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Objective

This article seeks to explain the puzzle of why incumbents spend so much on campaigns despite most research finding that their spending has almost no effect on voters.

Methods

The article uses ordinary least squares, instrumental variables, and fixed-effects regression to estimate the impact of incumbent spending on election outcomes. The estimation includes an interaction term between incumbent and challenger spending to allow the effect of incumbent spending to depend on the level of challenger spending.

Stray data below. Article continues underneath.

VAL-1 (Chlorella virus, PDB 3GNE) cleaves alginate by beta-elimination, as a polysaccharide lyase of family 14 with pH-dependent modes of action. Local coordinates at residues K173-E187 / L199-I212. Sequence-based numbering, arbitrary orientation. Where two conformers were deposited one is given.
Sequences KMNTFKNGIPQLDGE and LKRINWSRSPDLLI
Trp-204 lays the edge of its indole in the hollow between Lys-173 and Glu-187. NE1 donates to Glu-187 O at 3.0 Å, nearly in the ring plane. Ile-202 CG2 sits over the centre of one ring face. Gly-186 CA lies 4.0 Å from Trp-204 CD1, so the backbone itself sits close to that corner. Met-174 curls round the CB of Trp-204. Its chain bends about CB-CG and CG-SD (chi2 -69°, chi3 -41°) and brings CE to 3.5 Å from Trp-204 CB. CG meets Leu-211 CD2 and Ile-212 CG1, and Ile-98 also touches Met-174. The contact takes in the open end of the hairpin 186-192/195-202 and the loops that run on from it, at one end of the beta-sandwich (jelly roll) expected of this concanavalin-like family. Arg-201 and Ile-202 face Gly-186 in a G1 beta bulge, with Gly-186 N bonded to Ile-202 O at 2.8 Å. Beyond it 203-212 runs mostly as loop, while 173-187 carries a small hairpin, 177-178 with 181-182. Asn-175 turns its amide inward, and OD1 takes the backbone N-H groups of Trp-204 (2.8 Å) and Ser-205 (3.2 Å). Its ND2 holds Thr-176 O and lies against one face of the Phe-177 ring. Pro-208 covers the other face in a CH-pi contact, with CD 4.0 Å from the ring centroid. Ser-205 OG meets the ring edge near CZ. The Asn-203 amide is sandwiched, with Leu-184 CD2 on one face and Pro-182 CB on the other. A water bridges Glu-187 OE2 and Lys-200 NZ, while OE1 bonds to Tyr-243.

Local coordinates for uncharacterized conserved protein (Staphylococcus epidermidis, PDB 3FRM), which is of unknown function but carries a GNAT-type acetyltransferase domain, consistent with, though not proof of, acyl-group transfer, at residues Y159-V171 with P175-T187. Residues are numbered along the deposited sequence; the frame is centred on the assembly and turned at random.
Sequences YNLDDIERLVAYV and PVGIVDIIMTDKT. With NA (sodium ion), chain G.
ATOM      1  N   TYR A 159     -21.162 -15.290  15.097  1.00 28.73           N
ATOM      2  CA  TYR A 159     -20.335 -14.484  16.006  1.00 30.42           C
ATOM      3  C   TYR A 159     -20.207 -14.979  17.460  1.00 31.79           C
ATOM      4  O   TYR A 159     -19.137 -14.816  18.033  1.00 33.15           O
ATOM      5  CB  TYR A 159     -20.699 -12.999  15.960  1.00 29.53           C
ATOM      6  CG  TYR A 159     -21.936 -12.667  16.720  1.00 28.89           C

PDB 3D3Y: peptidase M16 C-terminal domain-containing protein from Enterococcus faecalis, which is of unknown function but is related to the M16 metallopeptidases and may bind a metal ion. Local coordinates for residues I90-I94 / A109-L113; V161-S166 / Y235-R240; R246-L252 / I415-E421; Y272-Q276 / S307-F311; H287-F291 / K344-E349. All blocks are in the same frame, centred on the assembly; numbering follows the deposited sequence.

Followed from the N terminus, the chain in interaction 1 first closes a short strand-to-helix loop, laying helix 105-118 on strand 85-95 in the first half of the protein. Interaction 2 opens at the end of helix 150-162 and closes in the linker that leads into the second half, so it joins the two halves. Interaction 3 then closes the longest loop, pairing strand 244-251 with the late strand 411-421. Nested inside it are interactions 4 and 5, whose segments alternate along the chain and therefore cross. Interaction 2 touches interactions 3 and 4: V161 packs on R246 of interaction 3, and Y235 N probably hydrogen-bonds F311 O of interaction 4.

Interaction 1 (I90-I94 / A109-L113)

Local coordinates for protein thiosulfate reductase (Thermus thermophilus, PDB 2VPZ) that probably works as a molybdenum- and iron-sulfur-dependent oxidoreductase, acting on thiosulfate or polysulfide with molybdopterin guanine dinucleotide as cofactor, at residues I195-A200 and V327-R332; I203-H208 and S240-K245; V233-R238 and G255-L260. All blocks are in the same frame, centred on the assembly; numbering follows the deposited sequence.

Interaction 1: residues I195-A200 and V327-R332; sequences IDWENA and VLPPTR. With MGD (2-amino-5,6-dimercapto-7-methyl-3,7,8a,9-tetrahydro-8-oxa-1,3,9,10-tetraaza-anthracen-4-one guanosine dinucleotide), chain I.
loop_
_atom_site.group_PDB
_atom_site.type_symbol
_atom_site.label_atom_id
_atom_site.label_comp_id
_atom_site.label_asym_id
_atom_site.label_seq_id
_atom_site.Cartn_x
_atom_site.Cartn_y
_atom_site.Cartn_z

Results

The estimation provides strong evidence that spending by the incumbent has a larger positive impact on votes received the more money the challenger spends.

Conclusion

Campaign spending by incumbents is most valuable in the races where the incumbent faces a serious challenge. Raising large sums of money to be used in close races is thus a rational choice by incumbents.